My two investors who were these beautiful, patient, amazing women in my life who have been in the industry for a very long time simply said, no — absolutely not. If we did a weird logo with this random running male figure, even though this is a Black woman’s business, it would alienate people and not give them the open and inclusive feelings we so deeply sought after.

We sat down and thought about what colors made us feel held and what words made us feel how we wanted to make our clients feel. We ended up with the coolest logo ever after it. It perfectly captures what we are about.

Can you describe how you or your organization is making a significant social impact?

Not everybody knows about this therapy and, as a community, we generally trust our doctors. What we don’t always realize is that there are other ways that are less invasive to heal many ailments. Using hyperbaric oxygen therapy in conjunction with things you’re already doing, you amplify your healing ability.

I wanted to make sure that HBOT was something that everyone had access to.

More importantly, when you look at the outcome of a person of color in a neighborhood that doesn’t have the same resources as a white neighborhood, you recognize that can mean decades of life differences simply because of a disparity of resources. As leaders, we have to act to even outcomes for everyone. I feel very strongly that as a health practitioner, I have to do whatever I can to give my therapy to people so that it helps give them better outcomes in their lives. It is my responsibility to help even out the playing field by creating an inclusive community.

I know that I can’t give away my service, but I work to make it as affordable as possible. At Holistic Hyperbarics, we subsidize treatment for people who cannot afford it. When patients pay full price, it pays it forward for the next person.

Giving back is incredibly important to me as a Black woman with a certain amount of privilege. I grew up with two parents that had college degrees. We were comfortable and we ate well. I understand that was a platform of privilege that I need to make sure I put to work.

I do everything I can to highlight Black and Brown bodies at rest; you’ll notice our social media and advertising is full of beautiful people of color at rest. I want to highlight that every day because we don’t see enough of that in modern media. I am committed to creating a safe space for the healing of all people, no matter the color of their skin or their socioeconomic background.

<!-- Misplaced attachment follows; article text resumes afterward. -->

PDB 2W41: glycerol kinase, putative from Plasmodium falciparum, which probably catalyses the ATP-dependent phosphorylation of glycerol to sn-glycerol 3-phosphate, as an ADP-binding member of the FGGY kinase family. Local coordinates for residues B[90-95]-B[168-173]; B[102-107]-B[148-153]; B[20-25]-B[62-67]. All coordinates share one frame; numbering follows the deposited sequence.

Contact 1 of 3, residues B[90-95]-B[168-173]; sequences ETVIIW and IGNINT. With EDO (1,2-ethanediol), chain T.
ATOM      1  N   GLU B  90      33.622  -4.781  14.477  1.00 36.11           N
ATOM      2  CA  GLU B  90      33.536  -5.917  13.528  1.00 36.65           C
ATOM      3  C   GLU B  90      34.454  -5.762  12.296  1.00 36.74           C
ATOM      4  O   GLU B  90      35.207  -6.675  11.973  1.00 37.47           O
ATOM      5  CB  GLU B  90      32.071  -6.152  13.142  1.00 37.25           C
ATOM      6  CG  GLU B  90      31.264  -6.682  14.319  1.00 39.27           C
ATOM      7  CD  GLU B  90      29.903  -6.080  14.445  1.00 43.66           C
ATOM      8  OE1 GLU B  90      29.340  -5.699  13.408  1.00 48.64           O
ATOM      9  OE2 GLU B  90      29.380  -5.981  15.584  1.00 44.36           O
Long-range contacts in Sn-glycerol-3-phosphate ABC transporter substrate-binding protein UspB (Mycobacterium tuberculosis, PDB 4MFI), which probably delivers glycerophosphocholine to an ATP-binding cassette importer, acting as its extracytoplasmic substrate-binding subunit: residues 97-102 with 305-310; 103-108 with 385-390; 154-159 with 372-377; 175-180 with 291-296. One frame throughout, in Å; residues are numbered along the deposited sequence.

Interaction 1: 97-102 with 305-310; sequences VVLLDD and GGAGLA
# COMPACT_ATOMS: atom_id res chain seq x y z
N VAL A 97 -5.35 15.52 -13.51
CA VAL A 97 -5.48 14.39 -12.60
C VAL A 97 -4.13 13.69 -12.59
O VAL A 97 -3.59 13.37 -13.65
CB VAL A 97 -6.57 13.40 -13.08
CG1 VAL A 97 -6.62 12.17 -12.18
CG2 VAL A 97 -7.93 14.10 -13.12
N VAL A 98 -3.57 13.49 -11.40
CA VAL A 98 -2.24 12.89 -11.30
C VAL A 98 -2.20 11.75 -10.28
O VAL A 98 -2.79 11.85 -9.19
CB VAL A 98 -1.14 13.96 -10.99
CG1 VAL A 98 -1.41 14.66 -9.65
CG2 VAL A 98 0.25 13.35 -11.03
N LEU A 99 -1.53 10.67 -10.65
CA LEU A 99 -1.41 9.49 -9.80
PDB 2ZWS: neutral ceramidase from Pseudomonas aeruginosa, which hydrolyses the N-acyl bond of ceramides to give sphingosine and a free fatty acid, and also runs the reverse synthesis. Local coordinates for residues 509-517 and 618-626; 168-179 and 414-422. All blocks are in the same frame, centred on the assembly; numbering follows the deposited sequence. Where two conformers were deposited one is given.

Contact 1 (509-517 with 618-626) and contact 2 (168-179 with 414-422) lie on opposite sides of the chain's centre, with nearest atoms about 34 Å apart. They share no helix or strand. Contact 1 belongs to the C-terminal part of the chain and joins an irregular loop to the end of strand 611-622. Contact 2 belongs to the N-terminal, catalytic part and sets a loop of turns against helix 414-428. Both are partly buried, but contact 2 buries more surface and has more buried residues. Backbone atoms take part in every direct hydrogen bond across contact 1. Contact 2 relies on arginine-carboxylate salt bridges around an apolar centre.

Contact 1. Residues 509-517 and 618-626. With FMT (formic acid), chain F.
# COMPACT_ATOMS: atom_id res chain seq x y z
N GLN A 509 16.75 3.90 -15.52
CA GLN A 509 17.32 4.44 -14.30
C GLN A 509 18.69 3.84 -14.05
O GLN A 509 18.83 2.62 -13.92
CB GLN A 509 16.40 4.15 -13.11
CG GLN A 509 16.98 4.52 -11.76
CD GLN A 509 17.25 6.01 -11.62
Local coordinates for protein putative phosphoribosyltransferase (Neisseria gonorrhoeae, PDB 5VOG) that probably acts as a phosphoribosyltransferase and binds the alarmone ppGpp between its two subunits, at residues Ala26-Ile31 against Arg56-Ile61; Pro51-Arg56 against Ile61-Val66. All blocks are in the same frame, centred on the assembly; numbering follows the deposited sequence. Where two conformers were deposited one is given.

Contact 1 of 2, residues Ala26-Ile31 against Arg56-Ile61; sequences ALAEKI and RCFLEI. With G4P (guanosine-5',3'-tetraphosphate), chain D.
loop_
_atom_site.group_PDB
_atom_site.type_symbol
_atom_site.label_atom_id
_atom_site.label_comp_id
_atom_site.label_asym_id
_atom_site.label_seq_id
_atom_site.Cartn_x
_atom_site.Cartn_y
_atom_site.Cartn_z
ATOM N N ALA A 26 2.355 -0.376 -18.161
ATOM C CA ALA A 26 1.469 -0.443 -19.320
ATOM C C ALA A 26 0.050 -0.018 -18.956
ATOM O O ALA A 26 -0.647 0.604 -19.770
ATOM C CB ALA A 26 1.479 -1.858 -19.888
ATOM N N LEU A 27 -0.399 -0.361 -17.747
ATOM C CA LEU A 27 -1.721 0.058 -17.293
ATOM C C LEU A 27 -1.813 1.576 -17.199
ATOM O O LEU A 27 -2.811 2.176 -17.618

Can you tell us a story about a particular individual who was impacted or helped by your cause?

I helped a woman have a baby! I don’t know if there’s a higher calling than that. I had a woman come into the clinic after two failed IVF attempts. She was 41 years old and didn’t know what to do or where to turn. Having a baby was a divine calling for her, and it brought her to us. To recognize that something as simple as oxygen and pressure managed to bring a child into the world was remarkable. It was such a joy to be a part of this child’s birth story.

Secondly, a gentleman once came in with zero hearing in his right ear. After ten sessions, we brought his hearing back completely. Ten sessions were all that was necessary to completely change the way he existed in this world. It’s truly incredible what just oxygen and pressure can do.

Are there three things the community/society/politicians can do to help you address the root of the problem you are trying to solve?

We don’t put enough emphasis on leveling up people who never had a chance to have certain opportunities in the first place, such as hyperbaric treatment. I would love to have a fund that would enable me to expand the subsidization of this treatment for people that don’t have the resources to afford it themselves. It would be amazing if I could have a grant solely for people that are low-income. It would be great if politicians actually looked after people that way.